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Ortonville, Minnesota
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October 28, 2003     The Ortonville Independent
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October 28, 2003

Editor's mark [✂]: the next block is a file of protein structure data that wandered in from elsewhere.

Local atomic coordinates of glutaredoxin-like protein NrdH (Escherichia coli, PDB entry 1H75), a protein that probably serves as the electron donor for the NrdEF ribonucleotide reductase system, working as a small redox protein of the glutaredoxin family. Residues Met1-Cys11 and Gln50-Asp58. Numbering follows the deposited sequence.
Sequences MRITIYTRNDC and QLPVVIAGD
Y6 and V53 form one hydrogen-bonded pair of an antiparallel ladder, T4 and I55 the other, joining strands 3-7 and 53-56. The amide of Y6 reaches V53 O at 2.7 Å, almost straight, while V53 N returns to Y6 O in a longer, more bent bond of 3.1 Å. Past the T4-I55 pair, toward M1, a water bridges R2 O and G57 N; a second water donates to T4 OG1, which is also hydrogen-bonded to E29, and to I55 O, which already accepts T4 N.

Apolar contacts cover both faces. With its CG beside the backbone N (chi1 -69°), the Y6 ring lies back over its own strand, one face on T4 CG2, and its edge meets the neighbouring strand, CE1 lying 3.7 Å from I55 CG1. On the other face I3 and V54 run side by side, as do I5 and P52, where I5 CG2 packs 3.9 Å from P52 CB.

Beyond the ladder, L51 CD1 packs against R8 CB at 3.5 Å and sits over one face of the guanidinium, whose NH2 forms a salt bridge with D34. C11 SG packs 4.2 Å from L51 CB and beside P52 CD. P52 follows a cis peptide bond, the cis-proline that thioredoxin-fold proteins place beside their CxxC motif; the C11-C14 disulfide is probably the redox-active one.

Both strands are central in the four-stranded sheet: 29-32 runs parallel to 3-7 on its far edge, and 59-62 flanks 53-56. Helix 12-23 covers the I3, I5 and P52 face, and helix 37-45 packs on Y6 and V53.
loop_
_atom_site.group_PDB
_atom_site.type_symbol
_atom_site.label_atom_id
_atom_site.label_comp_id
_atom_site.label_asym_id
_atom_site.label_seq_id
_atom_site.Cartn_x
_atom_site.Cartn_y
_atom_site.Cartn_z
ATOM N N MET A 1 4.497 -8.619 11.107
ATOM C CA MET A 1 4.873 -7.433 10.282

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GALORE! Ladies belonllinll to nine different chapters of the Red Hat Society .athered for a "Get luncheon at the Matador "last Thursday, Oct. 23. Clubs from Appleton, Bng Stone City, SD, ta, Milbank, Wilmot and Ortonville were decked out in their finery of Red Hats and beautiful More than 80 ladies enjoyed the event that was hosted by the RedChapeaus of Milbank. n: Pork producers need markets, not checkoff need a good price md open market more to see TV ads touting Aaron Peterson a federal court down the pork matter how much pork if too little of kes it back to Peterson, of rural "While livestock in an up phase, ' cattle, there's no guar- back to the disas- prices of 1998-1999. We have to take steps to Lt hurts everyone in a rural Whether they farm or not." A federal appellate court panel in Michigan Wednesday reaffirmed a district court ruling striking down the USDA-backed pork checkoff pro- gram. Pork producers voted against the checkoff in a referendum in 2000, but the USDA implemented it anyway and joined a Michigan pork producers group is challenging the referendum in court. "With two court rulings against it, I hope that USDA Secretary Ann Venneman will give up instead of undertaking another risky appeal," Peterson said. "This is a case of pow- erful and well-financed minority try- ing to overturn majority rule." Pork producers would benefit more by having competitive bids for their animals, instead of the closed and concentrated market that devel- oped during the 1990s, Peterson said. "We had a lot more healthy live- stock farms in the era when we made more open and competitive markets," Peterson said. "And when we had those financially healthy, independent farms, we had financially healthy rural commUnities with strong down- towns and strong community institu- tions. Put a dollar in a farmer's pock- et and he'll spend it on Main Street, where it flows throughout the commu- nity. Take that dollar away, and everyone suffers." ice to unmask drunk rs during Halloween Police Department offi- or painted faces out of drunk dri- stepped-up The Oct. 31 crack- three officers on extra patrols. A statewide spider web of more than 300 law enforcement agencies, including local police departments, county sherriff's offices and the Minnesota State Patrol will partici- pate in the impaired witch hunt. The effort is a component of the Safe & Sober campaign, a federally-funded program administered by the Minnesota Department of Public Safety. "If you think a belly-ache from eating to much candy is painful," says Officer Jason Mork. "then I wouldn't recommend mixing a hangover with a DWI." Ortonville Police Department urges Ortonville's dressed-up drinkers to have a plan for a safe ride before heading home: designate a sober dri- vet. use alternative or public trans- portation, or stay the night at the loca- tion of the celebration. Ortonville Police Department also emphasizes the importance of pedes- trian safety on Halloween. Treat-seek- ers and parents should also review basic pedestrian rules, use flashlights and reflective wear, know where and how to cross the streets-and never dart in front of traffic. Motorists should reduce speeds and remain alert at all times. The Safe & Sober education and - enforcement campaign is funded by " the National Highway Traffic Safety , Administration and is designed to - reduce the number of traffic crashes and injuries. Wouldn't you want it located at the busiest intersection in the Ortonville area? The Value of Keeping it Local The ortonvilleindependent.com deliv- ers what online users crave--news. But not just any news, it's news about our community. No one else on the entire World Wide Web delivers the local news, local sports, local events, local photos, local information and advertising like we do. When people search the web to find out what's happening in the Or- tonville area they look to the Inde- pendent's online edition, ortonvillein- dependent.corn Traffic: The Competitive Advantage Because we offer fresh news, our online readers keep coming back and they read an average of four pages of the online edition. The ortonvilleindependent.com is reg- istered on over 200 search engines and updated monthly. Because "we get tound", this community that we serve also gets promoted. You too can reach the world by adver- tising locally. Gain the advantage of the Independent's high traffic and loyal readers; advertise your wehsite on our website. Find out more---call today, but hurry ad space is limited. www.ortonvilleindependent.com WEB TRENDS for SEPTEMBER 2002: Entire Site Hits 72,684 Average Hits Per Day 2,422 Page Views 12,741 Visitors 2,399 And growing? Ortonville Independent (320) 839-6163 .... 00FEATU RINGNEW BIG STONE LAKE AREA ,RESIDENTS, ....... e Ken and Carrie Henneberg Carrie Henneberg have always enjoyed Lake Area. Carrie has visited the area life, as her family owned land here, and summers here. moved to Big Stone Lake in the after they had made the decision to 'anted to find a good place to spend their "We actually built our retirement home Said Carrie. "There was a cabin on the and we tore down the cabin and built a we knew this was where we wanted to take the boat out and do some fishing, or take the snowmobile, or anything having to do with the out- doors. When he's around, all those things come out." Ken and Carrie spend most of their free time gar- dening. The couple is currently working on creating a five acre park-like garden in their yard, complete with a water garden. They also have a greenhouse on their property. The Hennebergs have also become active in Citizens for Big Stone Lake, which they joined last February. Carrie also enjoys arts and crafts, particularly sewing, crocheting and painting. home is located about 11 miles out on Highway 7. They feel fortunate to along Big Stone Lake. "Most people area are in a bay, but we are right the lake," Carrie said. hail from St. Paul, and both nneapolis before retiring. Ken worked where he was the Inventory at Moor, a printing compa- database publishing. Carrie was the of Graphic Arts and has two children, Allen and Andrea, two children, ages two years, and eight and Ken enjoy spending time with and love to have both their chil- them. "Allen is an outdoorsman," "When he comes to visit, he really likes In addition to their lake front property, where the Hennebergs livefull time, they also own a farm site near Odessa, overlooking the Big Stone National Wildlife Refuge. Most of the land has been rented out, but the Hennebergs have kept 45 acres, on which they have planted prairie grass, two and one-half acres is used in rotation for wildlife feeding, and two and one-half acres have been planted with trees. There is a house located on the property, but has not been inhabited for a few years. "Up until two years ago, that was the oldest continuously occupied farm house in Big Stone County," said Carrie. Both Hennebergs are happy to be spending their retirement days along Big Stone Lake. "We may end up spending parts of our wimers somewhere warmer," said Carrie. "January through March can get pretty unbearable around here, but we absolutely love this area, and are pleased to have become mem- bers of the Big Stone Lake community." KEN AND CARRIE HENNEBERG are happy to be part of the Big Stone Lake area. The couple moved into the area after they retired from their jobs m Minneapolis. The Hennebergs are pictured above in their Big Stone Lake-side home. Series sponsored by Minnwest Bank the BEST THINGS in life REST take a little MONEY. are free, a home equity loan to finance whatever you need - from home to a new car to a family vacation Low, fixed rate for term of loan Possible tax-deductibility Convenient application process Srnart way to get the money you need NOW. Loans subject to our standard credit qualifications and certain reatrictiom apply. Consult your tax dvisor regardinlt the deductibility of interest. Lucie Thoreson Deb Steuart Heather Henrich See Lucie, Deb or Heather today! MINNWEST BAI"4K ORTOI00 I\\; 'ILLE Member FDIC MINNWEST BANK GROUP 320-89-2568 21 Southeast Second Street s Ortonville Moneykine 1-888-616-2265 www.minnwestbank.com * Some restrictions may @ply, Subject to credit approaval 28, 2003  INDEPENDENT Page 13 GALORE! Ladies belonllinll to nine different chapters of the Red Hat Society .athered for a "Get luncheon at the Matador "last Thursday, Oct. 23. Clubs from Appleton, Bng Stone City, SD, ta, Milbank, Wilmot and Ortonville were decked out in their finery of Red Hats and beautiful More than 80 ladies enjoyed the event that was hosted by the RedChapeaus of Milbank. n: Pork producers need markets, not checkoff need a good price md open market more to see TV ads touting Aaron Peterson a federal court down the pork matter how much pork if too little of kes it back to Peterson, of rural "While livestock in an up phase, ' cattle, there's no guar- back to the disas- prices of 1998-1999. We have to take steps to Lt hurts everyone in a rural Whether they farm or not." A federal appellate court panel in Michigan Wednesday reaffirmed a district court ruling striking down the USDA-backed pork checkoff pro- gram. Pork producers voted against the checkoff in a referendum in 2000, but the USDA implemented it anyway and joined a Michigan pork producers group is challenging the referendum in court. "With two court rulings against it, I hope that USDA Secretary Ann Venneman will give up instead of undertaking another risky appeal," Peterson said. "This is a case of pow- erful and well-financed minority try- ing to overturn majority rule." Pork producers would benefit more by having competitive bids for their animals, instead of the closed and concentrated market that devel- oped during the 1990s, Peterson said. "We had a lot more healthy live- stock farms in the era when we made more open and competitive markets," Peterson said. "And when we had those financially healthy, independent farms, we had financially healthy rural commUnities with strong down- towns and strong community institu- tions. Put a dollar in a farmer's pock- et and he'll spend it on Main Street, where it flows throughout the commu- nity. Take that dollar away, and everyone suffers." ice to unmask drunk rs during Halloween Police Department offi- or painted faces out of drunk dri- stepped-up The Oct. 31 crack- three officers on extra patrols. A statewide spider web of more than 300 law enforcement agencies, including local police departments, county sherriff's offices and the Minnesota State Patrol will partici- pate in the impaired witch hunt. The effort is a component of the Safe & Sober campaign, a federally-funded program administered by the Minnesota Department of Public Safety. "If you think a belly-ache from eating to much candy is painful," says Officer Jason Mork. "then I wouldn't recommend mixing a hangover with a DWI." Ortonville Police Department urges Ortonville's dressed-up drinkers to have a plan for a safe ride before heading home: designate a sober dri- vet. use alternative or public trans- portation, or stay the night at the loca- tion of the celebration. Ortonville Police Department also emphasizes the importance of pedes- trian safety on Halloween. Treat-seek- ers and parents should also review basic pedestrian rules, use flashlights and reflective wear, know where and how to cross the streets-and never dart in front of traffic. Motorists should reduce speeds and remain alert at all times. The Safe & Sober education and - enforcement campaign is funded by " the National Highway Traffic Safety , Administration and is designed to - reduce the number of traffic crashes and injuries. Wouldn't you want it located at the busiest intersection in the Ortonville area? The Value of Keeping it Local The ortonvilleindependent.com deliv- ers what online users crave--news. But not just any news, it's news about our community. No one else on the entire World Wide Web delivers the local news, local sports, local events, local photos, local information and advertising like we do. When people search the web to find out what's happening in the Or- tonville area they look to the Inde- pendent's online edition, ortonvillein- dependent.corn Traffic: The Competitive Advantage Because we offer fresh news, our online readers keep coming back and they read an average of four pages of the online edition. The ortonvilleindependent.com is reg- istered on over 200 search engines and updated monthly. Because "we get tound", this community that we serve also gets promoted. You too can reach the world by adver- tising locally. Gain the advantage of the Independent's high traffic and loyal readers; advertise your wehsite on our website. Find out more---call today, but hurry ad space is limited. www.ortonvilleindependent.com WEB TRENDS for SEPTEMBER 2002: Entire Site Hits 72,684 Average Hits Per Day 2,422 Page Views 12,741 Visitors 2,399 And growing? Ortonville Independent (320) 839-6163 .... 00FEATU RINGNEW BIG STONE LAKE AREA ,RESIDENTS, ....... e Ken and Carrie Henneberg Carrie Henneberg have always enjoyed Lake Area. Carrie has visited the area life, as her family owned land here, and summers here. moved to Big Stone Lake in the after they had made the decision to 'anted to find a good place to spend their "We actually built our retirement home Said Carrie. "There was a cabin on the and we tore down the cabin and built a we knew this was where we wanted to take the boat out and do some fishing, or take the snowmobile, or anything having to do with the out- doors. When he's around, all those things come out." Ken and Carrie spend most of their free time gar- dening. The couple is currently working on creating a five acre park-like garden in their yard, complete with a water garden. They also have a greenhouse on their property. The Hennebergs have also become active in Citizens for Big Stone Lake, which they joined last February. Carrie also enjoys arts and crafts, particularly sewing, crocheting and painting. home is located about 11 miles out on Highway 7. They feel fortunate to along Big Stone Lake. "Most people area are in a bay, but we are right the lake," Carrie said. hail from St. Paul, and both nneapolis before retiring. Ken worked where he was the Inventory at Moor, a printing compa- database publishing. Carrie was the of Graphic Arts and has two children, Allen and Andrea, two children, ages two years, and eight and Ken enjoy spending time with and love to have both their chil- them. "Allen is an outdoorsman," "When he comes to visit, he really likes In addition to their lake front property, where the Hennebergs livefull time, they also own a farm site near Odessa, overlooking the Big Stone National Wildlife Refuge. Most of the land has been rented out, but the Hennebergs have kept 45 acres, on which they have planted prairie grass, two and one-half acres is used in rotation for wildlife feeding, and two and one-half acres have been planted with trees. There is a house located on the property, but has not been inhabited for a few years. "Up until two years ago, that was the oldest continuously occupied farm house in Big Stone County," said Carrie. Both Hennebergs are happy to be spending their retirement days along Big Stone Lake. "We may end up spending parts of our wimers somewhere warmer," said Carrie. "January through March can get pretty unbearable around here, but we absolutely love this area, and are pleased to have become mem- bers of the Big Stone Lake community." KEN AND CARRIE HENNEBERG are happy to be part of the Big Stone Lake area. The couple moved into the area after they retired from their jobs m Minneapolis. The Hennebergs are pictured above in their Big Stone Lake-side home. Series sponsored by Minnwest Bank the BEST THINGS in life REST take a little MONEY. are free, a home equity loan to finance whatever you need - from home to a new car to a family vacation Low, fixed rate for term of loan Possible tax-deductibility Convenient application process Srnart way to get the money you need NOW. Loans subject to our standard credit qualifications and certain reatrictiom apply. Consult your tax dvisor regardinlt the deductibility of interest. Lucie Thoreson Deb Steuart Heather Henrich See Lucie, Deb or Heather today! MINNWEST BAI"4K ORTOI00 I\\; 'ILLE Member FDIC MINNWEST BANK GROUP 320-89-2568 21 Southeast Second Street s Ortonville Moneykine 1-888-616-2265 www.minnwestbank.com * Some restrictions may @ply, Subject to credit approaval 28, 2003  INDEPENDENT Page 13